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September 09, 2008

Really Resilient...Or Really Nervous?

One way to extend your corporate branding internally is by handing out, free of charge, as an incentive gift, brown hyperventilation bags emblazoned with the company logo. I've heard there's a lot of anxiety in corporate America these days on account of rumors about the economy tanking. If you're at the top of the organizational hierarchy, you worry because you're not making your profit goals; if you're in the middle or bottom of the organization, you worry your job will be slashed in the pursuit of cost savings. So, in short, there's a good deal of nausea/butterflies-in-the-stomach in your cubicles and glass-walled offices.

It's hard to stay engaged in your company when you're so terribly nervous. The worst is leaving your workers dangling as to their employment fate. You've been taught it's pragmatically savvy to not tell employees whether they'll be fired until the last minute, keeping your plans about who's staying and going a closely held secret, but in addition (as I noted in a previous blog) to the inhumanity of that tactic, it leads to a generalized nervousness. Nobody can rest safe--even the workers you most want to retain--because the firings that take place appear arbitrary. What's worse, in some cases, those eliminated were liked and respected by peers. If you're lucky, those you get rid of will have been a nuisance to at least a few people. Along with the kindness of giving terminated workers advance warning so they can look for something new, it might be smart to let your workforce in on the "big picture," the strategy behind possible future layoffs. Understanding the thought process behind it may give your staffers a greater sense of control, and for those who apparently will be spared by your long-term approach, this new understanding will enable a sigh of relief.

When hard times hit, you also will have to decide which workers you want to expend effort and resources to retain, and how. One school of thought says to just concentrate on your highest performers when the going gets rough, but I favor a different tactic. My best guess about what would work best is giving a little less to a greater number of people. Instead of maintaining or boosting the bonuses of "top performers," spread the wealth across the organization by either maintaining salaries or giving modest raises to workers meeting their performance goals, whether or not they fit the classic definition of a "top performer."  My thought behind this is the importance of giving the widest spectrum of employees possible a sense that the company is doing well enough to invest in them, and wants to do so. You may be surprised at the continued anxiety of a "high potential" worker who is given a large raise or bonus himself but witnesses ongoing layoffs of colleagues and maybe even has to participate in the "streamlining" process by firing subordinates. Even though he's doing fine personally, he still may feel demoralized by the environment. Then, also, this approach helps avoid the snowball effect of hard times in which the company is doing poorly to start with, then starts cutting jobs and reducing wages or leaving them stagnant, thereby making the situation even worse by creating a workforce too hopeless to be productive. In other words, those "top performers," and, indeed, the whole company, profits by keeping the bottom and middle ranked workers engaged enough to do a good job.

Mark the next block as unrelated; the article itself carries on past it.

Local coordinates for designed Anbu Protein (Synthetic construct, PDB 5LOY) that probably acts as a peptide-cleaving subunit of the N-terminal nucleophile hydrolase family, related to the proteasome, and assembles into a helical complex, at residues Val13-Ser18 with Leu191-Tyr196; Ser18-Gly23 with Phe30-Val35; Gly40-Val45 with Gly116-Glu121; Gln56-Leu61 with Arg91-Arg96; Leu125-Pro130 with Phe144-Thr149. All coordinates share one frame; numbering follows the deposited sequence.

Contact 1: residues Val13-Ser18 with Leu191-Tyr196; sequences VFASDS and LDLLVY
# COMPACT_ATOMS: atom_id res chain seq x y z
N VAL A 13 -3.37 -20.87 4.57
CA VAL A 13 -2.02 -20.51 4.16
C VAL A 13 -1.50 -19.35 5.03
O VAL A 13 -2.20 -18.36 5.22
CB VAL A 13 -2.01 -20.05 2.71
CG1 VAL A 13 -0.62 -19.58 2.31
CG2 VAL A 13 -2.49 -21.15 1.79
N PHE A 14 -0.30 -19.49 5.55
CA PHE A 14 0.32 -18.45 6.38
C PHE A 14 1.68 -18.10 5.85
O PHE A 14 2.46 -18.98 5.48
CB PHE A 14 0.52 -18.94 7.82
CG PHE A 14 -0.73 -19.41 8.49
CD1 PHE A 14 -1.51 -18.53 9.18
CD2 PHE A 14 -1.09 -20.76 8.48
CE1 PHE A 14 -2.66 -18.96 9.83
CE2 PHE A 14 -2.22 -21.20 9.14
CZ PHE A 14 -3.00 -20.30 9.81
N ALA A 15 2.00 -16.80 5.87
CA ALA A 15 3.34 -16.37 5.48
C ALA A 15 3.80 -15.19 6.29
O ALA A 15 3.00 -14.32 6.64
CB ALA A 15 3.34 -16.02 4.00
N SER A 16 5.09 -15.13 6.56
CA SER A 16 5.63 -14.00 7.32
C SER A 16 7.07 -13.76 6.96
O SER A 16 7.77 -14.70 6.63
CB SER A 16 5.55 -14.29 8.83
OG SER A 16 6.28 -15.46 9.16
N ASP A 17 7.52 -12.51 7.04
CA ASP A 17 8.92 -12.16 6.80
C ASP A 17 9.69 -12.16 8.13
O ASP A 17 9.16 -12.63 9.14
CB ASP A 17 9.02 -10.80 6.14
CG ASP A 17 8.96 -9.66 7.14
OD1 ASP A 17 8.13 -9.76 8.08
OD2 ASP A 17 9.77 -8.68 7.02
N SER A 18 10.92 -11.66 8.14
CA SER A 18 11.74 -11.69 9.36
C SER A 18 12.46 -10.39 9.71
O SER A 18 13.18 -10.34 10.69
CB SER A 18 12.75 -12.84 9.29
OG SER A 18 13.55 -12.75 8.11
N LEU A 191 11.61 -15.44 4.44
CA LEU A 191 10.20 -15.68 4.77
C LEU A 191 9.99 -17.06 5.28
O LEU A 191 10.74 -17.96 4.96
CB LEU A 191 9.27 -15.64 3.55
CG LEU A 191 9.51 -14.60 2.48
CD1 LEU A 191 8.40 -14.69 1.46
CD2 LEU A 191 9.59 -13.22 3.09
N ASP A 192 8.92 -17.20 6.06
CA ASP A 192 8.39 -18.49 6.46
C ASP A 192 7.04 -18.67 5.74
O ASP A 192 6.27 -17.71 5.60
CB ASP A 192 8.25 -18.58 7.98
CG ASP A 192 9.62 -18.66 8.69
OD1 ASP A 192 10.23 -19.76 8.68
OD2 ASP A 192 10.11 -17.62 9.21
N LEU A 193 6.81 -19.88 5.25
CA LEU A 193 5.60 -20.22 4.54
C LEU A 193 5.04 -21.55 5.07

What are you doing at your company to stem the nervous twitching? As far as I know, it still isn't legal to give workers complimentary bottles of Xanax, so I guess you'll have to find a way to soothe the anxious workers taking a few extra cigarette breaks or devouring a few more Hostess Cupcakes from the vending machine. Sedatives can do wonders, but you'd be surprised how well open communication with your employees works. Better yet, there's a chance your exchange with them won't put them to sleep.

Any thoughts on how to soothe the nerves of overwrought employees in a struggling economy?


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